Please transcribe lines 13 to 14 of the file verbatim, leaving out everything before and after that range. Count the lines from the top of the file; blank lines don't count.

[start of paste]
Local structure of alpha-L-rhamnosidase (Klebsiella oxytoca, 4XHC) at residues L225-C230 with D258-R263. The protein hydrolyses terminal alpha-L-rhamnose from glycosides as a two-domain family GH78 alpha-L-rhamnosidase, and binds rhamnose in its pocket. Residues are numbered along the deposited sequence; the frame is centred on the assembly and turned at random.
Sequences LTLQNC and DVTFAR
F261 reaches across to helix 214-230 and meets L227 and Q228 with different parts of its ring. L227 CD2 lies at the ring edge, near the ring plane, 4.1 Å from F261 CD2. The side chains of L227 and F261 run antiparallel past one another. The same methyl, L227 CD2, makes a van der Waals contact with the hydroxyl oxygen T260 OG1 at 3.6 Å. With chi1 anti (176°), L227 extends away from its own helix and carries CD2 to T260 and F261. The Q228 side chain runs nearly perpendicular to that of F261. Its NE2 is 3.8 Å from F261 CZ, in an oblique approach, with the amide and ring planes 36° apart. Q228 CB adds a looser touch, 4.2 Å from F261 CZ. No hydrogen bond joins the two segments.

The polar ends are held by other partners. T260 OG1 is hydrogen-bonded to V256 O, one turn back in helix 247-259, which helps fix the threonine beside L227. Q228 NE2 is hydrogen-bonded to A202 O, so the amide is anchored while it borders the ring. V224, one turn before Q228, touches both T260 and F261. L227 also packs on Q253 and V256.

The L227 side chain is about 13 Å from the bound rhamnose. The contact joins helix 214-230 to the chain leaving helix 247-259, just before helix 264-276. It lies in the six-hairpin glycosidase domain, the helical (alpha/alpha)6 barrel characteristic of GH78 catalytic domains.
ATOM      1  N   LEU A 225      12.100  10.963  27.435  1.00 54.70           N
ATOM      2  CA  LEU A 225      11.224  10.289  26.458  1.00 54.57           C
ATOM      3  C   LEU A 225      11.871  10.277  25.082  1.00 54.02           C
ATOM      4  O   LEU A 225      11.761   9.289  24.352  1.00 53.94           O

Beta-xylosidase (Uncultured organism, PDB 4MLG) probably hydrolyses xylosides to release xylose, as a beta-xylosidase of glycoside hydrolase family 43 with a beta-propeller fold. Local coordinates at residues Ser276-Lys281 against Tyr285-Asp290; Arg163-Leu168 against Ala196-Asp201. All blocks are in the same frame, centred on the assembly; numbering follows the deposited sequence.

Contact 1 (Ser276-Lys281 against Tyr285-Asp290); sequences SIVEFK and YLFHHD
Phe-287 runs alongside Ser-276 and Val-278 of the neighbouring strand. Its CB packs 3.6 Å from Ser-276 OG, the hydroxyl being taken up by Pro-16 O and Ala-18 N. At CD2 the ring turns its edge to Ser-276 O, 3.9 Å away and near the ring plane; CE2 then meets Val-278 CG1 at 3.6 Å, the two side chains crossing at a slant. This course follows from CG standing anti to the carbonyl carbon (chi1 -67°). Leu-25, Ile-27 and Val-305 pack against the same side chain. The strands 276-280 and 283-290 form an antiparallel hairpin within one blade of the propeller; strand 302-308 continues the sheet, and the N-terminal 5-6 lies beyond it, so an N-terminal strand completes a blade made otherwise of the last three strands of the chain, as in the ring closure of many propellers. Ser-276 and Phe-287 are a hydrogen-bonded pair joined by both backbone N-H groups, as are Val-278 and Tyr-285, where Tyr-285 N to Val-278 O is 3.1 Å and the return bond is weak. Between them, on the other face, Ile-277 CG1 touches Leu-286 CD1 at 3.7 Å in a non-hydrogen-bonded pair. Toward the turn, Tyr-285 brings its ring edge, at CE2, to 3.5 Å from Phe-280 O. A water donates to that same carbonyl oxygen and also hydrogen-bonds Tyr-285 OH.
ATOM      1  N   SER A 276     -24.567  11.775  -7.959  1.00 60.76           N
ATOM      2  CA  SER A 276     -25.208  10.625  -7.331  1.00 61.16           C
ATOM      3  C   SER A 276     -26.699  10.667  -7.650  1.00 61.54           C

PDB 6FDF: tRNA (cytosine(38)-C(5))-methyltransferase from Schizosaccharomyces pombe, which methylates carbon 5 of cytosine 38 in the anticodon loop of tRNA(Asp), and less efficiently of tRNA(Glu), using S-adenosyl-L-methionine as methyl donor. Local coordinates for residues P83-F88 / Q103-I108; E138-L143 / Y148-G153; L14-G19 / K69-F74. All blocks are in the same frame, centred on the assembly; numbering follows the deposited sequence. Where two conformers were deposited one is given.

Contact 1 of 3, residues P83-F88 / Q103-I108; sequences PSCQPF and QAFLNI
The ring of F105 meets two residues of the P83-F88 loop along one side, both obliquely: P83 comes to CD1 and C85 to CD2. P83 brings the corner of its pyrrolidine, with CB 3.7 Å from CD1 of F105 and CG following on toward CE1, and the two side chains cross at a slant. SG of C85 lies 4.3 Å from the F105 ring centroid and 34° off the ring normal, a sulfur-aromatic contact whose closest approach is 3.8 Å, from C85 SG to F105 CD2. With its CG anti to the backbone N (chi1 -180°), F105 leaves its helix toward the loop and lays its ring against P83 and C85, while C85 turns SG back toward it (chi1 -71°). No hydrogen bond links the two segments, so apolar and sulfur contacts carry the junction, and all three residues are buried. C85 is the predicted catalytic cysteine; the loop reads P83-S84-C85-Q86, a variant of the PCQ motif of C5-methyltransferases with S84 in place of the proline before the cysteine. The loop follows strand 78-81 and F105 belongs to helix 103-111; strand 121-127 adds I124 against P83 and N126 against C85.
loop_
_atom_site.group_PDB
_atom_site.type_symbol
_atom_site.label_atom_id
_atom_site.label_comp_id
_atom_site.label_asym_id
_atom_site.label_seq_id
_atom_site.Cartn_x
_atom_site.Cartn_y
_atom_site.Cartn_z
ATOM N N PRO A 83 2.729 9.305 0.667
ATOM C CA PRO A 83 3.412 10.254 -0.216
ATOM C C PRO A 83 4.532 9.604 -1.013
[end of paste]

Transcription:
ATOM      1  N   SER A 276     -24.567  11.775  -7.959  1.00 60.76           N
ATOM      2  CA  SER A 276     -25.208  10.625  -7.331  1.00 61.16           C